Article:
Japanese chemical company Green Science Alliance has developed new approach to bioplastic. The company has now produced a bottle made of a 100% biobased composite material.
With over 500 billion PET bottles consumed globally every year, and many of those 500 billion turning up as waste in the environment, Green Science Alliance decided to tackle the problem to find a sustainable solution.
Nanocellulose is derived from natural biomass resources such as trees and plants and is recyclable and biodegradable. Because its raw material is an abundant natural resource, it is inexpensive. This makes it an excellent choice for use as a green, next-generation biomaterial.
To that end, Green Science Alliance has studied its use in combination with different type of biopolymers, thus creating different composite materials with different mechanical strengths and properties.
The company’s research yielded the finding that the strength of a biodegradable resin can be improved by mixing in with nanocellulose. And while a similar effect can be achieved using glass or carbon fiber, as neither of these are biobased, the result is a less environmentally friendly material. Nanocellulose is a 100% natural material and biodegradable, which means that a composite material composed of nanocellulose and a biodegradable resin will be 100% renewably sourced, as well as biodegradable.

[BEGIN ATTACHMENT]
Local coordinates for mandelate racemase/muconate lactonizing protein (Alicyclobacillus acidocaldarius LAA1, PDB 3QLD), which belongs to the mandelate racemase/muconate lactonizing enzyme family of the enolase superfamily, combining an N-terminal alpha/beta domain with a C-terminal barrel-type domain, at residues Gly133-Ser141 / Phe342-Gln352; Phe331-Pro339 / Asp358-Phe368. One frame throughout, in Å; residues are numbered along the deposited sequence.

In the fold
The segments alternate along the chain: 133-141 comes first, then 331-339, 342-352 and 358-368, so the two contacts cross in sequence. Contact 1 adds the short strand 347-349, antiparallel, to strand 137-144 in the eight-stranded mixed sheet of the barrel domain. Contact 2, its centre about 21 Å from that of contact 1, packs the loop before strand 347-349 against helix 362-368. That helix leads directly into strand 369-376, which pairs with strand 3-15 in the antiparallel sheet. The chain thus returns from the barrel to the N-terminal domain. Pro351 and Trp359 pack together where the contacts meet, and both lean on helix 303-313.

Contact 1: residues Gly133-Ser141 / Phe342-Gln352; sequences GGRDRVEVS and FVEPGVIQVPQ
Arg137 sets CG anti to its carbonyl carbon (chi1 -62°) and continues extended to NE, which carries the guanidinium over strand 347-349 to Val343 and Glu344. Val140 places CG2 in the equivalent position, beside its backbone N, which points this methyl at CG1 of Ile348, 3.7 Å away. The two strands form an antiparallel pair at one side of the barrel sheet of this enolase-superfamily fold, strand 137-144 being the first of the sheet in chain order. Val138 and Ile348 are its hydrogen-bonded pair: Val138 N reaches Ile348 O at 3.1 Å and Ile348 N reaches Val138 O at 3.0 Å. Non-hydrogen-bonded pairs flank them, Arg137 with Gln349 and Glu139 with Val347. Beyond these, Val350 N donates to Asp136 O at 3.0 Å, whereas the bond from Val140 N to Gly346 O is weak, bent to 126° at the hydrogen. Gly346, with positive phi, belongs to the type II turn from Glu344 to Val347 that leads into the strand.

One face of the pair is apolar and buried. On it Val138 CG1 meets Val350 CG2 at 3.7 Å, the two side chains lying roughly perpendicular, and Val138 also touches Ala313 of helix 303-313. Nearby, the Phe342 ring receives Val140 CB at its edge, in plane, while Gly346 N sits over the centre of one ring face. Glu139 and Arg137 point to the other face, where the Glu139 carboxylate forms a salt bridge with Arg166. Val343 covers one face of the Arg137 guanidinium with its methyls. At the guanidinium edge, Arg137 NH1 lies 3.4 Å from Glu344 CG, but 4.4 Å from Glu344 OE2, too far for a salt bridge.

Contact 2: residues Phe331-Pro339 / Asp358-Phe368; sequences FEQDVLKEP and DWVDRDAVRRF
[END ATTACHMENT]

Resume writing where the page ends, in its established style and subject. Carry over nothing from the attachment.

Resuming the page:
In collaboration with Frontier Inc. (Nagano, Japan), Green Science Alliance has now developed biodegradable bottles based on a nanocellulose + PLA (Poly Lactic Acid) composite material.
PLA strength improves when nanocellulose is mixed in – technology that has already been confirmed by Green Science Alliance and for which they hold a patent). They have now also found that using a PLA + nanocellulose composite material as a raw material for blow molding – the processing technology used to produce PET bottles – improves both strength and formability compared to using PLA alone as raw material.
Green Science Alliance will continue their research to improve the mechanical strength, the gas barrier properties including the oxygen barrier performance, and the durability, in order to be compatible with PET bottles for real industrial usage.
The technology will also be tested with other types of blow-molded bottles, in order to extend the scope of their environmentally friendly, 100% natural material.
The present biodegradable bottle will be marketed under the “Nano Sakura” tradename.